Posted by Grace Massa Langlois on Wednesday, 22nd December 2010
The kids made a list of their “Best Christmas Cookies” and “Mémère’s” Soft Molasses Cookies were at the top of the list.
“Mémère” (French for Grandmother) generally sandwiches the cookies with jam but I wanted to put my own spin on the Molasses Cookies; I rolled the cookies using my new Christmas Cookie Cutters – Bonhommes de pain d’épice (Gingerbread Men), pièce canne de bonbons (Candy Canes), Arbres de Noël (Christmas Trees) and pièce Bonhommes de neige (Snowmen) and then decorated them with Royal Icing tinted in various colours.
Plus I had to do something with all the cookie decorations I purchased throughout the month. I guess I went a little overboard. By the time I was done gathering all the decorations I realized rather quickly I had enough to decorate probably 2000 cookies (I am not exaggerating!), if not more.
And, believe it or not, are you sitting down? This is the very first time I’ve rolled and decorated cookies! I was hoping (actually, secretly praying!) my daughter, Liana, was going to join in on the experience. I knew with her artistic ability the cookies would look phenomenal. Guess what? Liana was not at all interested in the making and decorating of the cookies. Apparently, she was, however, interested in the eating.
Mysteriously most of the Christmas Trees went missing, leaving me only a precious few. I learned my lesson; bake and decorate on the same day!
I’ve also learned I really must take a decorating class – the sooner the better. Piping is not my strong suit! It took me the better part of a day to pipe and decorate 40+ cookies.
I can only hope by the time I’m done using all the decorations I’ll be an expert cookie decorator.
Thank you Mémère! The Soft Molasses Cookies were a hit; full of flavour and the texture was just right.
If you’re looking for other Holiday Sweets, please take a look my Dark Chocolate Cupcakes with Peppermint Marshmallow Filling and foolproof Holiday Fudge – Chocolate Marshmallow and White Chocolate.
Soft Molasses Cookies
Makes about 40 X 4½-inch cookies
- 4 cups flour
- ½ teaspoon salt
- 3 teaspoons cinnamon
- 3 teaspoons ginger
- 3 teaspoons allspice
- 1 cup shortening
- ½ cup caster (superfine granules) sugar
- ½ cup dark brown sugar
- 1 cup molasses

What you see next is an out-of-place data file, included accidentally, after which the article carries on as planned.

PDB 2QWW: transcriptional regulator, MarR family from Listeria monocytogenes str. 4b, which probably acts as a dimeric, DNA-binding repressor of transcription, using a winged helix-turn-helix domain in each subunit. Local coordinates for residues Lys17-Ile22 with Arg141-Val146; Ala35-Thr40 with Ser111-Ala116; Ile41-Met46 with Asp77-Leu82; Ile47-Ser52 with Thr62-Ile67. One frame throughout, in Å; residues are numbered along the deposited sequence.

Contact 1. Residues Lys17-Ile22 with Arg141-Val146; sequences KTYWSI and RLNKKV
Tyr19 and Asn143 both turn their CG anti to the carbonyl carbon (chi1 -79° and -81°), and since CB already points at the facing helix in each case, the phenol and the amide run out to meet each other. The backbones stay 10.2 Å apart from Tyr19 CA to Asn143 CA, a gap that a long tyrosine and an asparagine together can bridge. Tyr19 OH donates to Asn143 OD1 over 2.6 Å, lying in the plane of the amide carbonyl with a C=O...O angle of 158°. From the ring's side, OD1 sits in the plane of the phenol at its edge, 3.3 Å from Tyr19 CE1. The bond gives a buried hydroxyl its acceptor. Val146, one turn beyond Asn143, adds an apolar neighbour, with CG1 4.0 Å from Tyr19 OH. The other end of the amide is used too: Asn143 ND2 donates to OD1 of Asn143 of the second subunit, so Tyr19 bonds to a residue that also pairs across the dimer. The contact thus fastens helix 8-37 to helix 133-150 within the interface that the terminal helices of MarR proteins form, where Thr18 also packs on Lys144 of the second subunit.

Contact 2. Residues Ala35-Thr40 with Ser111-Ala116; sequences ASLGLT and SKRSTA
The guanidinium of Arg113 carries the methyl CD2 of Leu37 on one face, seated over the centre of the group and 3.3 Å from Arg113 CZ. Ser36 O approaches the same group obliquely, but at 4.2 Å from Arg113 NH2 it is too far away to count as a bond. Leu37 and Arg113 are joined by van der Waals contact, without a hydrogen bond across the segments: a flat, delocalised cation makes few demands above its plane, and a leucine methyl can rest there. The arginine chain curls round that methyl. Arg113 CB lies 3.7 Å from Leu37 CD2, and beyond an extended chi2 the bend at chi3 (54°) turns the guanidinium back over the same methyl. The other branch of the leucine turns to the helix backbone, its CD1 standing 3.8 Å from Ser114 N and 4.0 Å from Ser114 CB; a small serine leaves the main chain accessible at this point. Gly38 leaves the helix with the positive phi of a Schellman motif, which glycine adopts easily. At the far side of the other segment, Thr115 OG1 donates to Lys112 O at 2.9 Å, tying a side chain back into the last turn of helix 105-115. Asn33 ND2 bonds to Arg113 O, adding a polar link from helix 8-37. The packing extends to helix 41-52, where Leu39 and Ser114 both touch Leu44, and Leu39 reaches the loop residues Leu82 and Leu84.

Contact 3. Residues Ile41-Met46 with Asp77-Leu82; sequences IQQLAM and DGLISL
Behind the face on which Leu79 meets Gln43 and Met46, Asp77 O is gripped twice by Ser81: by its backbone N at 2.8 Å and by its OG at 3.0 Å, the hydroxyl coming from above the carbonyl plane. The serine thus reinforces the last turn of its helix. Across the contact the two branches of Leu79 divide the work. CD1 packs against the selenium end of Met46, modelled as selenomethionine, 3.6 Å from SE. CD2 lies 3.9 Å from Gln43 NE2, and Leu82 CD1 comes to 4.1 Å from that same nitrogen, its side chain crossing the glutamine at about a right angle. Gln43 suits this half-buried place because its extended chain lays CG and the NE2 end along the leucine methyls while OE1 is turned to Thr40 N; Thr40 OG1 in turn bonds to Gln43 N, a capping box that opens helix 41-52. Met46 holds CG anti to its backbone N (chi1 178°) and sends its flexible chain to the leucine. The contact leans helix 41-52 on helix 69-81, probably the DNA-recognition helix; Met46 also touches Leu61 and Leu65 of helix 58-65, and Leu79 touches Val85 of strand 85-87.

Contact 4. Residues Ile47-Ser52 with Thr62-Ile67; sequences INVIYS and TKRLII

- 1/4 cup water
- 3 teaspoons baking soda
- Preheat oven to 375° F. Line baking sheets with non-stick baking paper, set aside.
- Using a fine mesh sieve, sift the flour, salt, cinnamon, ginger and allspice, into a large bowl. Whisk to combine well, set aside.
- In the bowl of an electric stand mixer fitted with the paddle attachment on medium speed, cream together the shortening and both sugars (caster and brown).
- Beat in molasses until well combined, scraping sides and bottom of bowl with a flexible spatula as needed.
- In a small bowl, stir together the water and baking soda until the baking soda has dissolved. Add to the molasses mixture and beat until combined (scrape sides and bottom of bowl as needed).
- Reduce speed to low; gradually add the flour mixture, beating until just combined.
- Divide dough into thirds.
- Drop by tablespoons full and flatten with the bottom of a glass or roll out dough onto a lightly floured work surface to a ¼-inch thickness. Cut into desired shapes. Place on lined baking sheet, spacing 2-inches apart.
- Bake for 8 to 10 minutes or until tops spring back when lightly touched (do not over-bake). ***See Recipe Notes***
- Transfer to wire rack to cool on baking sheet for 2 minutes.
- Remove cookies from sheet and return to wire racks to cool completely.
- Decorate cookies with royal icing or sandwich together with your favourite jam or spiced chocolate ganache.
- Store cookies in airtight containers.
If you prefer a crispier cookie, roll dough a little thinner or bake a few minutes longer.
- ¾ cup (6 ounces) warm water
- 5 tablespoons Meringue Powder
- 1 teaspoon cream of tartar
- 8 cups (1 kg or 2.25 lbs) confectioners’ sugar, sifted
- 1 teaspoon clear vanilla extract
- In the bowl of an electric stand mixer, combine the water and meringue powder; whisk together by hand for 30 seconds.
- Add the cream of tarter and continue to whisk by hand for an additional 30 seconds.
- Add the confectioners’ sugar all at once and the vanilla; attach bowl to mixer.
- Fit the mixer with the paddle attachment and mix on lowest speed for 10 minutes (make sure to mix for the entire 10 minutes). The Royal Icing will be thick and creamy.
- Cover the bowl with a damp tea towel at all times to prevent the icing from drying out.
- Tint the icing with desired colours.
- Thin Royal Icing by adding a few drops of water at a time until the desired consistency is reached. ***See Recipe Notes***
- Decorate cookies with icing and sprinkles, sanding sugar, dragées and candy.
Testing Icing for Proper Consistency
Run a butter knife through the icing and count to 10.
If the icing surface becomes smooth anywhere between 5 to 10 seconds the icing is ready to use.
If it takes longer to smooth, the icing is too thick; add a few more drops of water and repeat test. Continue until proper consistency is reached.
If icing smoothes between 1 to 4 seconds, the icing is too runny; add confectioners’ sugar in small amounts and repeat test. Continue until proper consistency is reached.
Tags: after school treat, afternoon tea, chocolate frosting, Christmas Cookies, Christmas recipes, cookie decorating, cookie icing, cookie recipes, cooking, decorating cookies, dessert, desserts, food, food photography, frosting, Holiday Cookies, Holiday recipes, icing, individual dessert, kid-friendly, recipes for kids
Posted in Baking & Pastry, Baking Mise en Place, Basics, Biscotti, Cookies, Fillings, Frostings & Dessert Sauces, Pastry Doughs & Batter, Recipes, Ricette di Base